Raise your hand if your cast-on stitches tend to be too tight to work into, or the cast-on edge of your fabric looks less than perfect? We’ve talked before about how to keep your tension from being too tight when knitting colorwork — as in, Mary Jane Mucklestone’s sage advice to keep the stitches on your right-hand needle spread to their natural width as you go. My pal Veronika Jobe of YOTH Yarns (currently touring the eastern US) points out the same goes for your cast-on. Generally speaking, when stitches are bunched tightly on the right-hand needle, it can lead to tension problems. If you snug every new cast-on stitch right up against the one next to it (as in the top photo), they’ll have a stranglehold on the needle. Without any “float” — or padding — between them, there’s no way for the stitch to make way as you attempt to insert your needle tip into it. Instead, place each new stitch on the right-hand needle about a stitch-width from the one before it (see second photo), keeping them as evenly spaced as possible, and creating a uniform row of stitches along the underside of the needle (bottom left photo). Not only will that make it easier for you to work your first row, it will leave you with a nice clean edge on the finished fabric.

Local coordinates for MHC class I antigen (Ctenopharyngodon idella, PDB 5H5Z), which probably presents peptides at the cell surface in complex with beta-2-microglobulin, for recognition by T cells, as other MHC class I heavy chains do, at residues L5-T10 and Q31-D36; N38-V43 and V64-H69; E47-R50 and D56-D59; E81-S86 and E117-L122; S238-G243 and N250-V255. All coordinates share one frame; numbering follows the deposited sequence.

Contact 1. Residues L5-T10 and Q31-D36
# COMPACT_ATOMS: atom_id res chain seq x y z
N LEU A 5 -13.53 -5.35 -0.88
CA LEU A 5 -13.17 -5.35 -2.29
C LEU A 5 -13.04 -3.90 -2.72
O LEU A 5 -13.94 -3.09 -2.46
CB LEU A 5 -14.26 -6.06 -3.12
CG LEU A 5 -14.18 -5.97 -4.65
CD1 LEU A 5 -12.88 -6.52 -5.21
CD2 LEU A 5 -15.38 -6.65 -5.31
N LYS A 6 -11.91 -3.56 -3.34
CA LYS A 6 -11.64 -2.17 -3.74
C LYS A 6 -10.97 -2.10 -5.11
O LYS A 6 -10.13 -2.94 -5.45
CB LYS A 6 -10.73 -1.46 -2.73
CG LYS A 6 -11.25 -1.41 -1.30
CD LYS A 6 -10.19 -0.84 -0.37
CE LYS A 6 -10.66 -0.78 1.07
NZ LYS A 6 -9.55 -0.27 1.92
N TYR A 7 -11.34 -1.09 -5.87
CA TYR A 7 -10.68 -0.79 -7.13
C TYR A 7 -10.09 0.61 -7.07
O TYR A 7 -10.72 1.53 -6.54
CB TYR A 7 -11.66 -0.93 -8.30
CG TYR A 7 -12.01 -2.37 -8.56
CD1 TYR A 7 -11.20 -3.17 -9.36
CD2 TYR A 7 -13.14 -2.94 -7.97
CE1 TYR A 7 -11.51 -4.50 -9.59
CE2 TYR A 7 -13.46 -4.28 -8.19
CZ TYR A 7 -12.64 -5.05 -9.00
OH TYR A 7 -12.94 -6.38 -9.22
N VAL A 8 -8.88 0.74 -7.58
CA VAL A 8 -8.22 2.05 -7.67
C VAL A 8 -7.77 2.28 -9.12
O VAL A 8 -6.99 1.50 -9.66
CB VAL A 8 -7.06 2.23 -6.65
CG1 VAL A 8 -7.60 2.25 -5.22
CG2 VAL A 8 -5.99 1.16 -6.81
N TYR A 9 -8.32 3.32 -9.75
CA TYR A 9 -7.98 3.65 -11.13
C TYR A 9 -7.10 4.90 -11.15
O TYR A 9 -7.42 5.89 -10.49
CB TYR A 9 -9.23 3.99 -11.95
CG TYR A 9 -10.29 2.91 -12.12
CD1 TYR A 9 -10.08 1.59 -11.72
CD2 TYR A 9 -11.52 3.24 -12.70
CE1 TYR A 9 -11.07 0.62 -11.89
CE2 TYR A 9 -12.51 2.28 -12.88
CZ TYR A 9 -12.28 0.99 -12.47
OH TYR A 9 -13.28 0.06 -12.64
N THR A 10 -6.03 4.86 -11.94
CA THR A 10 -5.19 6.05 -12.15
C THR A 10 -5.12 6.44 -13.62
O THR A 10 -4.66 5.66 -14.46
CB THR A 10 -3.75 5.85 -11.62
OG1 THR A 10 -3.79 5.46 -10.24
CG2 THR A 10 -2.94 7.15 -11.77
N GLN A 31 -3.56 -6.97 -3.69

These photos are of a long-tail cast-on, but some version of this advice will apply to pretty much any cast-on style you might be doing. (See also: Q for You: How do you cast on?)
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